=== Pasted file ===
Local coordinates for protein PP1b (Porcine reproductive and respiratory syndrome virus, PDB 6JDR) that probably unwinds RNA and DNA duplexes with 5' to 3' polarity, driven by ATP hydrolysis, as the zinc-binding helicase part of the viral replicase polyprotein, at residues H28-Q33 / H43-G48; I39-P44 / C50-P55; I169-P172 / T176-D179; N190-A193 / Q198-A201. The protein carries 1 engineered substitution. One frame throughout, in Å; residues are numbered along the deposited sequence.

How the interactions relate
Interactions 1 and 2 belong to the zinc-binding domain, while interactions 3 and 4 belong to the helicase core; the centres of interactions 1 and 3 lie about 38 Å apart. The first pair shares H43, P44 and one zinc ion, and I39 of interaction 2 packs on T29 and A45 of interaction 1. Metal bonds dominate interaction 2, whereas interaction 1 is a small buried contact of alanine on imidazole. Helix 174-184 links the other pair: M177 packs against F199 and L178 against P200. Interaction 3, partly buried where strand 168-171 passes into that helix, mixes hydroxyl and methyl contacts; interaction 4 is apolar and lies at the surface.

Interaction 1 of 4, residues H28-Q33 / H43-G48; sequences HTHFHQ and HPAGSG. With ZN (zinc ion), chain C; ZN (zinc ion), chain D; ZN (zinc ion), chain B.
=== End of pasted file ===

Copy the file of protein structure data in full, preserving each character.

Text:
Local coordinates for protein PP1b (Porcine reproductive and respiratory syndrome virus, PDB 6JDR) that probably unwinds RNA and DNA duplexes with 5' to 3' polarity, driven by ATP hydrolysis, as the zinc-binding helicase part of the viral replicase polyprotein, at residues H28-Q33 / H43-G48; I39-P44 / C50-P55; I169-P172 / T176-D179; N190-A193 / Q198-A201. The protein carries 1 engineered substitution. One frame throughout, in Å; residues are numbered along the deposited sequence.

How the interactions relate
Interactions 1 and 2 belong to the zinc-binding domain, while interactions 3 and 4 belong to the helicase core; the centres of interactions 1 and 3 lie about 38 Å apart. The first pair shares H43, P44 and one zinc ion, and I39 of interaction 2 packs on T29 and A45 of interaction 1. Metal bonds dominate interaction 2, whereas interaction 1 is a small buried contact of alanine on imidazole. Helix 174-184 links the other pair: M177 packs against F199 and L178 against P200. Interaction 3, partly buried where strand 168-171 passes into that helix, mixes hydroxyl and methyl contacts; interaction 4 is apolar and lies at the surface.

Interaction 1 of 4, residues H28-Q33 / H43-G48; sequences HTHFHQ and HPAGSG. With ZN (zinc ion), chain C; ZN (zinc ion), chain D; ZN (zinc ion), chain B.